“The rise in mental health difficulties, the emerging range of hidden and under-recognised reproductive health conditions, the challenge of increasing addiction, mostly compounded by poverty and complex home circumstances, and the risk of physical or sexual abuse have to be recognised and acted upon within the city.”

Among the recommendations made in the report are:

  • Prioritise social and economic equality to improve health equality, ensuring women’s voices heard in the design and delivery of services
  • Reproductive and maternal health’s importance must be reflected in support for girls and women with issues such as PMS, dysmenorrhoea, the menopause, endometriosis, perinatal problems and chronic pelvic pain
  • Continue promoting best practice and opportunities for breastfeeding and home births
  • Further backing for women at risk of domestic abuse, forced marriage, female genital mutilation, child exploitation and abuse, and sexual exploitation
  • Promote understanding of healthy relationships as a priority for schools
  • Help women to be safe wherever they are in Leeds, at all times, for instance by working with public transport and taxi services to ensure women can travel without worry at night
  • Increase colorectal, lung, breast and cervical cancer screening rates and work with women’s groups to make screening more acceptable
  • Develop female-focused lifestyle services
  • Back services to improve mental health
  • Ensure women’s mental health and physical health are both supported and enhance the quality of women’s life to improve overall health
  • Recognise issues for women as they get older, including dementia, stigma, the role of female carers and social isolation and loneliness and the increased risk of falls

The full State of Women’s Health in Leeds Report and the Summary can be found at: http://bit.ly/WomensHealthLeeds19 and www.womenslivesleeds.org.uk/womenshealth It has an analysis of available data relating to the health and social lives of women in Leeds and a comprehensive literature review of key issues facing women. This work was also informed by the Women’s Voices Study and consultative events held by the Leeds Women and Girls Hub.

Notes for editors:

The report will be formally launched at an event at Northern Ballet on International Women’s Day, Friday 8th March 2019.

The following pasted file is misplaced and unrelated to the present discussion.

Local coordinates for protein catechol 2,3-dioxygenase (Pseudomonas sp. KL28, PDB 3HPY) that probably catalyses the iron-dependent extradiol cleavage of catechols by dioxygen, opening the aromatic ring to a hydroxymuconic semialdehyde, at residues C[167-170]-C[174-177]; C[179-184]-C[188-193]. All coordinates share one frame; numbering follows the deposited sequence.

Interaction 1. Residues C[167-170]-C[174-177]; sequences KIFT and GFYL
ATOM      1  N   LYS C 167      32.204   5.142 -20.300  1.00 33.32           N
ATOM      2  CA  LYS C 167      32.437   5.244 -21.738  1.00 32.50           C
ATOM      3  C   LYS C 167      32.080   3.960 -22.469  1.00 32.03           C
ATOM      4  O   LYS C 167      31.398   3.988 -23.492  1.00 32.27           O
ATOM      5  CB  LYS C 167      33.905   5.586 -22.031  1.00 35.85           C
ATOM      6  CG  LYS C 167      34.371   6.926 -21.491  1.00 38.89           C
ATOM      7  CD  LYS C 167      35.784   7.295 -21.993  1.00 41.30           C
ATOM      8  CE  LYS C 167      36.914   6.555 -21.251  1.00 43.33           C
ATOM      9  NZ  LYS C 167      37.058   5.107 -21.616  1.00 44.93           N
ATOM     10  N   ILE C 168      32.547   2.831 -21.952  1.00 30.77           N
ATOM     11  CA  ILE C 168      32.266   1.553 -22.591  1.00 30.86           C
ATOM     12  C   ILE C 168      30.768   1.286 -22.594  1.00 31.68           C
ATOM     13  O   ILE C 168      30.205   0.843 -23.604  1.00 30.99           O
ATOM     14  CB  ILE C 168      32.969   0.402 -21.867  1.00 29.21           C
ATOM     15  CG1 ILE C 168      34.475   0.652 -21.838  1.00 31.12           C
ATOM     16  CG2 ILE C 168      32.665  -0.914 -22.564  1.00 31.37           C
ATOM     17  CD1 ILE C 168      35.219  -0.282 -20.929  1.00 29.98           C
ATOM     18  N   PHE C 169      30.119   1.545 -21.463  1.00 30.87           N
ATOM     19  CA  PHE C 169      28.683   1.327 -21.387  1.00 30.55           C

Highlights from evidence:

  • A House of Commons report showed 86% of the burden for austerity has fallen on women. In Leeds the mortality rate in more deprived Leeds areas is 40% higher than the wealthiest areas.
  • Life expectancy for women in Leeds is falling and nearly a year below the national average.
  • Cancers are the main cause of female death (26%) and more women die from lung cancer than in other parts of the country.
  • Chronic respiratory disease kills more women than breast cancer, with smoking the main cause.
  • Fewer women are dying from breast cancer, but less women attend screening than average.
  • Cervical cancer screening levels are above average, with falling death rates.
  • Dementia is the highest recorded reason for women dying.
  • Cardiovascular disease in women is down by 27% in the last 10 years.
  • Over 3,000 females have Type 1 and over 16,000 Type 2 diabetes.
  • Over 150,000 women in Leeds have one or more long-term conditions and nearly 20,000 are very frail.
  • Women over 65 years have twice as many emergency admissions due to a fall as men
  • Women have higher rates of sexually transmitted disease, but there is improved effectiveness in targeting those most at risk.
  • More young women are developing mental health problems.
  • Twice as many women as men are recorded as having a common mental health disorder.
  • Black women, asylum seekers, refugees, and Gypsy and Traveller women have higher rates of common mental health issues and are less likely to receive mental health treatment.
  • 30% of women accessing support for drug/alcohol treatment have a mental health condition, compared to 21% of men
  • Self-harm and eating disorders are more common in girls and women. Around one in four young girls, report having self-harmed nationally, equating to almost 16,000 women in Leeds aged 16 – 24 years old.
  • Violence, abuse and trauma are notable causes of mental health problems.
  • Twice as many women access the Improving Access to Psychological Therapies Service as males.
  • Between 10 – 20% of women will experience mental ill health during or just after pregnancy.
  • Women are more likely than men to becoming addicted to smoking, alcohol and drugs and find it harder to stop.